Slate has an article discussing the ways that Adam Smith's "invisible hand" of the free market can be very bad at providing goods and services that are outside of the norm.
This brings us back to Nike's new shoe. Foot Locker is full of options that fit me and most other Americans. But American Indians make up just 1.5 percent of the U.S. population, and with feet on average three sizes wider, they need different-sized shoes. If we had all voted in a national election on whether the Ministry of Shoes should make wide or typical-width shoes, we surely would have chosen the latter. That's why Friedman condemned government allocation. And yet the market made the same choice. If Nike's announcement looks like a solution to this problem of ignored minority preference, it really isn't. The company took too many years to bring the shoe on line, and according to the Associated Press, the new sneaker "represents less of a financial opportunity than a goodwill and branding effort."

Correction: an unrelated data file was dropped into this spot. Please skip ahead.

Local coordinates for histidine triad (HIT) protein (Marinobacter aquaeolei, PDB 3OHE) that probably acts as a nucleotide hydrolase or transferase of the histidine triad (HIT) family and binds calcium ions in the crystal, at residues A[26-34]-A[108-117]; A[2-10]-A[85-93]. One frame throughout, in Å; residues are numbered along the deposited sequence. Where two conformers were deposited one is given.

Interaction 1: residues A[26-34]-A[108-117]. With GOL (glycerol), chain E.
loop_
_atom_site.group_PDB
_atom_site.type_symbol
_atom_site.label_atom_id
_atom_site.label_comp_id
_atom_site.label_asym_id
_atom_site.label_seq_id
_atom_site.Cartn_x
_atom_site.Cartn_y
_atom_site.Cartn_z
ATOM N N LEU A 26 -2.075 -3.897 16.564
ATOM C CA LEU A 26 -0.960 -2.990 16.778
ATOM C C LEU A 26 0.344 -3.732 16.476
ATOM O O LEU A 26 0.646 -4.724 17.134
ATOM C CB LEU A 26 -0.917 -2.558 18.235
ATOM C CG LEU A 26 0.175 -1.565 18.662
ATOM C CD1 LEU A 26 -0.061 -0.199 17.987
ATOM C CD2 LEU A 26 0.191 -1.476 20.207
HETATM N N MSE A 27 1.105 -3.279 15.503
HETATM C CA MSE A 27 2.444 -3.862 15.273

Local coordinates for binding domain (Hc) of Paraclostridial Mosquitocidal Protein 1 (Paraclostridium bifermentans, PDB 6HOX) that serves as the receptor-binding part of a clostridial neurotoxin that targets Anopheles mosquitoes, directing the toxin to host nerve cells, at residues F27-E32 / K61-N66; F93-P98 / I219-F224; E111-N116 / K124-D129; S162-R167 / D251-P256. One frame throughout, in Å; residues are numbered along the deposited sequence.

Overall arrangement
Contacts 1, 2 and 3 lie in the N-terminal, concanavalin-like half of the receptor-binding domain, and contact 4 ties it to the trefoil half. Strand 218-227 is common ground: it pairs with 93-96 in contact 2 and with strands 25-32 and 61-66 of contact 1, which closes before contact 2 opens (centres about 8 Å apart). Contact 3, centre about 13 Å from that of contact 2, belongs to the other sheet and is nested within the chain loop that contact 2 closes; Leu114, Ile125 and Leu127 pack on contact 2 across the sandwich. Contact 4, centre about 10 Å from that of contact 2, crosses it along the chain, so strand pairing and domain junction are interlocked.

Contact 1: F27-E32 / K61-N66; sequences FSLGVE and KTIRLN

The Wall Street Journal is reporting on a different sort of market failure: the ever-increasing gap between rich and poor. This might be defensible if the rich were getting richer and the poor richer too -- in fact I remember being suckered into believing this myth as a teenager, but as the WSJ explains, in fact the poor are getting poorer, the middle class are treading water to keep from sinking, while only the rich are moving ahead. America hasn't been so unequal since the 1920s.